. Manuscript contract, 4pp., folio, in a clear, legible hand, with a few ms. corrections. Marsh and his son contract to build a merchant ship for Welsman. With incredible detail, the contract lays out the materials to be used, including the different types of wood, iron and copper fittings, dimensions, etc. This document, likely a working draft of the final contract, is annotated here and there in pencil, a word or two lined through in ink, as the parties come to agreement on aspects of the construction.
Pride of workmanship is clear throughout, the contract stating the shipwrights' intention to build with the best quality materials, including wood "cut in the proper season and...perfectly free from all defects of whatever kind or description." Marsh and his son agree to make the "height between decks, from lower deck to upper deck plank 6 ft. 8 in., depth of Hold from ceiling or limber boards to lower deck plank 13 ft. 4 in.," to use live oak for the upper deck if it could be obtained, and white oak root if not, and to always "work square." The windlass was to be "suitable and complete in every respect, whether as to wood or Iron work for a first rate and fully equipped merchant ship." Welsman, for whom the ship was being constructed, was to be responsible for paying the carvers bill for the decorative work on the trailboard or stern which he might "deem proper," as well as joiners work on the Cabin. Payments for construction were to be made in several installments totaling $10,000, the balance (unspecified) to be paid upon completion, with penalties built in if the ship was not ready to be launched on Jan. 15, 1833. Item #63687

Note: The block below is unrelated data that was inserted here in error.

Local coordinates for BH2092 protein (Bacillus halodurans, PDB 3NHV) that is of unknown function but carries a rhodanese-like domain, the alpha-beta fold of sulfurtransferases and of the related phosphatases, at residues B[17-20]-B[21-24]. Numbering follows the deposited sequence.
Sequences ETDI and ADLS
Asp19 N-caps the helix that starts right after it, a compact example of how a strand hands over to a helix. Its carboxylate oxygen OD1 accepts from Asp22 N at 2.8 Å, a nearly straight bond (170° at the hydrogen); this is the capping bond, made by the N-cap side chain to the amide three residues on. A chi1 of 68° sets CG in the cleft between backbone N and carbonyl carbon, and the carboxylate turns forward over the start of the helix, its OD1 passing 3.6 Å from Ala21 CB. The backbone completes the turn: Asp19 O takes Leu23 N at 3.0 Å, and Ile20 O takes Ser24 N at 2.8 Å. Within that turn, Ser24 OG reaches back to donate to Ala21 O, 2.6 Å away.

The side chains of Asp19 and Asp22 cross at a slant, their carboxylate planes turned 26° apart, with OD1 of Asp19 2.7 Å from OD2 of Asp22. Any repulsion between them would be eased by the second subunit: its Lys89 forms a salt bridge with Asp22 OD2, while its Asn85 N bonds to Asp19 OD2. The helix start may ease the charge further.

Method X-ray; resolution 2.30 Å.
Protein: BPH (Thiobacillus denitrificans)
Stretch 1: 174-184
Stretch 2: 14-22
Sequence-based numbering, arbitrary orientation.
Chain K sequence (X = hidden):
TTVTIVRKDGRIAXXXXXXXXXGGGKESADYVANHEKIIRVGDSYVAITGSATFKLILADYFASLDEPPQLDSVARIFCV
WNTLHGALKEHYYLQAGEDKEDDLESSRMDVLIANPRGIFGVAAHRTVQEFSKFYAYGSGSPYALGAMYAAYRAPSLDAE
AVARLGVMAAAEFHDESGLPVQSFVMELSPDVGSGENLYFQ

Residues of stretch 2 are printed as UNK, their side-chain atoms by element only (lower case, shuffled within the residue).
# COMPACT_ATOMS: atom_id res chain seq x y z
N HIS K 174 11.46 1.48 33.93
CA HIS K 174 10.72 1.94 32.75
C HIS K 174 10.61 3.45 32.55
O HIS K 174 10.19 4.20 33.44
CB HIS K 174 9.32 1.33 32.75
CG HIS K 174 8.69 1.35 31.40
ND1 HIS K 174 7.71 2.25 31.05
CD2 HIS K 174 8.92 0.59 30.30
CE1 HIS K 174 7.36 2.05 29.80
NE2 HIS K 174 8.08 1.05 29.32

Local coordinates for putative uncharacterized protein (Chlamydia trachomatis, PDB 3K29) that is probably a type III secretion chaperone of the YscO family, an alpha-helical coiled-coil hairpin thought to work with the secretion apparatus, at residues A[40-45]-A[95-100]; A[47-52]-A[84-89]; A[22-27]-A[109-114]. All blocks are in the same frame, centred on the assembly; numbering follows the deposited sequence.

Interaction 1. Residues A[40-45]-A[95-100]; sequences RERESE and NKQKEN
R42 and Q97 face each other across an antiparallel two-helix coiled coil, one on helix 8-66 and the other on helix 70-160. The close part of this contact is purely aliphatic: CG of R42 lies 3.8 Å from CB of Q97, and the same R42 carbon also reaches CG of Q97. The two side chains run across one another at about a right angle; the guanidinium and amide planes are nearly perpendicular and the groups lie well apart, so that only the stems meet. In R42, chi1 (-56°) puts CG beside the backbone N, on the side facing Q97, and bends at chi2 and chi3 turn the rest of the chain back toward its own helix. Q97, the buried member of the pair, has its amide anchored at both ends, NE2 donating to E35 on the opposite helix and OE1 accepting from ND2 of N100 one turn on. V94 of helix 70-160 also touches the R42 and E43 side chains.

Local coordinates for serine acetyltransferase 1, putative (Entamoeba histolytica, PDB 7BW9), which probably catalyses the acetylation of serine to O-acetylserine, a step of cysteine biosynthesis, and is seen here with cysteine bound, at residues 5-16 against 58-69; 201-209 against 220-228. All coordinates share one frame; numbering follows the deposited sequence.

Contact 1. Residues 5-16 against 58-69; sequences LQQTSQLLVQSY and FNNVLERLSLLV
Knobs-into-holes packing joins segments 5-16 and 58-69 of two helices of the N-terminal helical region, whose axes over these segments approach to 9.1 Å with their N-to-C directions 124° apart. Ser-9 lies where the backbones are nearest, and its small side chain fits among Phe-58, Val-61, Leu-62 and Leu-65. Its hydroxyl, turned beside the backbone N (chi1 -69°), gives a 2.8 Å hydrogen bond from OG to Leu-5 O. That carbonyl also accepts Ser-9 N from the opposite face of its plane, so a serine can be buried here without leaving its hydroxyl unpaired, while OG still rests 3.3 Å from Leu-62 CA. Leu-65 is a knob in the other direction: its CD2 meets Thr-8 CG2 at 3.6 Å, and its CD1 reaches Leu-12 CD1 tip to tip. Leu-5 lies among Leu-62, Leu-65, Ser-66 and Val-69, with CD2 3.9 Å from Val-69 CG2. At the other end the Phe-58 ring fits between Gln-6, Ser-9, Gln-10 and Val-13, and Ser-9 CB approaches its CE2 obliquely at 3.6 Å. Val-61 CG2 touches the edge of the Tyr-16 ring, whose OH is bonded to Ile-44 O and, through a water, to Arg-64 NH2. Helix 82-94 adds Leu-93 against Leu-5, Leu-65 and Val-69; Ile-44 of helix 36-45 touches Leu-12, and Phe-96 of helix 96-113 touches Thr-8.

Although there is no mention of who was employed to build this merchant ship for James Welsman, it was likely at least partially built with slave labor. In a May 13, 1833 letter James Marsh and James Poyas wrote in response to a query from Jesse Elliott of the U.S. Navy regarding the construction of a proposed navy yard in Charleston. They state: "There are eight master shipwrights or firms that carry on business in Charleston, owning from seven to nineteen negro ship carpenters, and twenty white apprentices in various progress of their time. These eight master carpenters own, in the aggregate, one hundred slave carpenters, whose usual wages are one dollar and a half per day." [see: American State Papers: Documents, Legislative and Executive... Part 6, Vol. 4, Naval Affairs, (Gales & Seaton: 1861) p.575, for the full text of Marsh's letter.] Shipbuilders in Charleston often used a combination of hired and owned laborers, according to Michael Thompson in his book "Working on the Dock of the Bay: Labor and Enterprise in an Antebellum Southern Port," [USC Press: 2015].
James Marsh (1772-1852) was a well known shipwright in Charleston, arriving in the city around 1800. When President Jefferson's administration ordered the construction of 200 shallow draft gunboats in about 1807, Marsh built five of them at his shipyard in Charleston. He also submitted a design for an "unrigged floating battery" on March 14, 1814, and in 1845, offered to sell to the United States "a floating dry dock, adapted to the sloops of war of the United States." [see: Spirek's "Management Plan for Known and Potential U.S. Navy Shipwrecks in South Carolina," (Wash. Navy Yard: 2004) and Congress' Series of U.S. Public Documents, vol. 448, Journal of the Senate, Feb. 12, 1845.]
According to his will, dated Dec. 1, 1852, Marsh owned several houses on East Bay Street in the city, along with a shipyard, work shop, wharf and docks on Concord Street, one half of the "Charleston Balance Floating Dry Dock," half of Palmetto Wharf, "six negro Carpenters and Caulkers," three superannuated old men, as well as a half share of nine more negro Carpenters and Caulkers already belonging to the business operated by Marsh and his son James, Jr.
James Welsman was a prosperous Charleston ship-owner. During the 1840s he was engaged in the slave trade. His name appears as the slave owner/shipper of at least two ships in the Port of Savannah Slave Manifests of 1845. The ship contracted for here was to be used as a merchant ship. Whether it could have also been used in the interstate transport of slaves is not known.